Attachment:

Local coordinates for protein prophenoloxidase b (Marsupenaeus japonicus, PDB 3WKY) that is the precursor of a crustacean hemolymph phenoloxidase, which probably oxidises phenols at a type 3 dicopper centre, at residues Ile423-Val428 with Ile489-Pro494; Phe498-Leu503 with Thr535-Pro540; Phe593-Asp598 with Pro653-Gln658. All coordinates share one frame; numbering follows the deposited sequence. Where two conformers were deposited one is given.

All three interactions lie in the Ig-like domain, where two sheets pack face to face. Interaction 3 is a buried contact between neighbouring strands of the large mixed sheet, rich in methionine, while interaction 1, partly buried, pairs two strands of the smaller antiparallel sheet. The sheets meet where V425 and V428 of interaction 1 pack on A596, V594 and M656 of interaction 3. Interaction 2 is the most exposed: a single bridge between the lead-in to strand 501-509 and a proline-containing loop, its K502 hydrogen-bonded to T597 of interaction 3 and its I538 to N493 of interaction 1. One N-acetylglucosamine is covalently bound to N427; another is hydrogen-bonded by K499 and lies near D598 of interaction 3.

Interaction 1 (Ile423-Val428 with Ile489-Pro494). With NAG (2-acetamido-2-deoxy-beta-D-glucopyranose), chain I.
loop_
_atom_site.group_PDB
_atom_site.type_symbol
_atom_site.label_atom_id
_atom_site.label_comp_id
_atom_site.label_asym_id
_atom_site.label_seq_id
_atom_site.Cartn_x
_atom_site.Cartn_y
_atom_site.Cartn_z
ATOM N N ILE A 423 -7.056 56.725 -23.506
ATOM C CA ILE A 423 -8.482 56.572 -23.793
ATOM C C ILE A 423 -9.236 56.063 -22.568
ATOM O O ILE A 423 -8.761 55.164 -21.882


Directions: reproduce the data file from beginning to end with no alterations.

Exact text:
Local coordinates for protein prophenoloxidase b (Marsupenaeus japonicus, PDB 3WKY) that is the precursor of a crustacean hemolymph phenoloxidase, which probably oxidises phenols at a type 3 dicopper centre, at residues Ile423-Val428 with Ile489-Pro494; Phe498-Leu503 with Thr535-Pro540; Phe593-Asp598 with Pro653-Gln658. All coordinates share one frame; numbering follows the deposited sequence. Where two conformers were deposited one is given.

All three interactions lie in the Ig-like domain, where two sheets pack face to face. Interaction 3 is a buried contact between neighbouring strands of the large mixed sheet, rich in methionine, while interaction 1, partly buried, pairs two strands of the smaller antiparallel sheet. The sheets meet where V425 and V428 of interaction 1 pack on A596, V594 and M656 of interaction 3. Interaction 2 is the most exposed: a single bridge between the lead-in to strand 501-509 and a proline-containing loop, its K502 hydrogen-bonded to T597 of interaction 3 and its I538 to N493 of interaction 1. One N-acetylglucosamine is covalently bound to N427; another is hydrogen-bonded by K499 and lies near D598 of interaction 3.

Interaction 1 (Ile423-Val428 with Ile489-Pro494). With NAG (2-acetamido-2-deoxy-beta-D-glucopyranose), chain I.
loop_
_atom_site.group_PDB
_atom_site.type_symbol
_atom_site.label_atom_id
_atom_site.label_comp_id
_atom_site.label_asym_id
_atom_site.label_seq_id
_atom_site.Cartn_x
_atom_site.Cartn_y
_atom_site.Cartn_z
ATOM N N ILE A 423 -7.056 56.725 -23.506
ATOM C CA ILE A 423 -8.482 56.572 -23.793
ATOM C C ILE A 423 -9.236 56.063 -22.568
ATOM O O ILE A 423 -8.761 55.164 -21.882